During the past week, the global press has enjoyed a multimedia feast over the comments about Iran made by France's Foreign Affairs Minister, Bernard Kouchner. While these remarks were subsequently tempered by the French President, Nicolas Sarkozy, this week's exchange nonetheless underscores the increasing weight that the Iran-question currently receives in diplomatic and political circles outside of Washington.
The press in Turkey has also been following this story quite closely, which is only natural for a country that borders on the pariah-nation in question. What has particularly puzzled this observer is the general absence of Turkey's political elite in the overall international dialog related to Iran and its potential development of nuclear weapons. While there does seem to have been discussion between Ankara and Washington concerning the Bush Administration's view that Turkey should freeze all trade with Iran, there has been little proactive commentary about the Iranian issue on the behalf of Ankara. Such relative silence on the part of Erdoğan and Gül would seem to be misguided for two main reasons.
Even a limited military attack on Iran would most likely have disastrous effects on the relatively fragile Turkish economy. In addition to losing its direct trade with Iran, the Turkish economy depends on increasing future levels of foreign investment in order continue its positive growth trends during the coming years. Needless to say, investors will be very reluctant to sink meaningful amounts of capital into Turkey if Iran is launching missiles through Turkish airspace as a retaliatory measure.
Moreover, the Turkish economy has come to rely on the flow of natural gas from Iran during the past two decades. A military action against the country would clearly necessitate the cessation of this supply and force Turkey to further rely on Russia for its energy needs.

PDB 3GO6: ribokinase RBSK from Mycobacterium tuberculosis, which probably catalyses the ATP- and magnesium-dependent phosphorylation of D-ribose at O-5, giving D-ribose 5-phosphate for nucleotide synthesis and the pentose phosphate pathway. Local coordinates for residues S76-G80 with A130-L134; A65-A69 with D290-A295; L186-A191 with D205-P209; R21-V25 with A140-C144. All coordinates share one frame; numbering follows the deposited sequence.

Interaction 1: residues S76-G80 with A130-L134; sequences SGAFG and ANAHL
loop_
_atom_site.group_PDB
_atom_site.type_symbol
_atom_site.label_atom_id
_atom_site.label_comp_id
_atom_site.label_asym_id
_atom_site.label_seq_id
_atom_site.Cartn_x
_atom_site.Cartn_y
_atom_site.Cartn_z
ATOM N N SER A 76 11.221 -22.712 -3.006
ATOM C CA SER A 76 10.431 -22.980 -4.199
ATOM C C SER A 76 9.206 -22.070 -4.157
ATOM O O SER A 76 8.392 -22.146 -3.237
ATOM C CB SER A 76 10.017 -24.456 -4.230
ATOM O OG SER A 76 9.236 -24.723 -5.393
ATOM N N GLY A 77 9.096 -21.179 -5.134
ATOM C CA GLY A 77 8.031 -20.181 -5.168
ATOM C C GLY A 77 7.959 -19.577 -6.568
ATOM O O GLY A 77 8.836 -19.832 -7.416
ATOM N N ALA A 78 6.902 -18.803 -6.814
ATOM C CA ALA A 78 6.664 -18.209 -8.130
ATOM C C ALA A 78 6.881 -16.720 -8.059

The second important concern related to Ankara's silence is related to how Turkey views itself as a regional player. The now cliche reference to Turkey functioning as Europe's bridge to the Middle East and Asia would suggest that Turkey is consistently active in the affairs of the region. While Iran and Turkey do have very clear religious and cultural differences, the current drama in Iran would seem to be a perfect opportunity for Turkey to show the world its ability to act as a regional facilitator.
Although this observer does not believe in the practical value of "Camp David-style" political summits, which are meant to reconcile the differences between two foes through a series of photo opportunities, it would seem that Turkey could gain incredibly valuable recognition by demonstrating its ability to play such a role.
Instead, it appears that Turkey is content to remain in the shadows of the West instead of embracing this looming disaster as a potential diplomatic extravaganza. Such opportunities are few and far between. Turkey's unwillingness to seize the initiative in this scenario ultimately communicates a rather petty self-image in regard to its involvement in the region.